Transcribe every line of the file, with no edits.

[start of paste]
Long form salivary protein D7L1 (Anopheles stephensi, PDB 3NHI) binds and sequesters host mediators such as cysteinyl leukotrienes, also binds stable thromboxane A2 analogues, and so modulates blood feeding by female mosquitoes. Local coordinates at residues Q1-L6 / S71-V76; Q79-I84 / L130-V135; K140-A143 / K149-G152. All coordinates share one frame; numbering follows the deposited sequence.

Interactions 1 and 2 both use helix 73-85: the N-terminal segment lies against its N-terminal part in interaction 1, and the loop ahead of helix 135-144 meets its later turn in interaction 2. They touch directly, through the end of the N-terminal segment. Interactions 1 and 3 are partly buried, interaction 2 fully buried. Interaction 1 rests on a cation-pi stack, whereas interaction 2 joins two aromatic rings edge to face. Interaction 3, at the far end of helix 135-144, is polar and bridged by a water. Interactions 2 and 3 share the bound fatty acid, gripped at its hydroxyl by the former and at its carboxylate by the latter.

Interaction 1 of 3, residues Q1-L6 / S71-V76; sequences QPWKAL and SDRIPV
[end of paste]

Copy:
Long form salivary protein D7L1 (Anopheles stephensi, PDB 3NHI) binds and sequesters host mediators such as cysteinyl leukotrienes, also binds stable thromboxane A2 analogues, and so modulates blood feeding by female mosquitoes. Local coordinates at residues Q1-L6 / S71-V76; Q79-I84 / L130-V135; K140-A143 / K149-G152. All coordinates share one frame; numbering follows the deposited sequence.

Interactions 1 and 2 both use helix 73-85: the N-terminal segment lies against its N-terminal part in interaction 1, and the loop ahead of helix 135-144 meets its later turn in interaction 2. They touch directly, through the end of the N-terminal segment. Interactions 1 and 3 are partly buried, interaction 2 fully buried. Interaction 1 rests on a cation-pi stack, whereas interaction 2 joins two aromatic rings edge to face. Interaction 3, at the far end of helix 135-144, is polar and bridged by a water. Interactions 2 and 3 share the bound fatty acid, gripped at its hydroxyl by the former and at its carboxylate by the latter.

Interaction 1 of 3, residues Q1-L6 / S71-V76; sequences QPWKAL and SDRIPV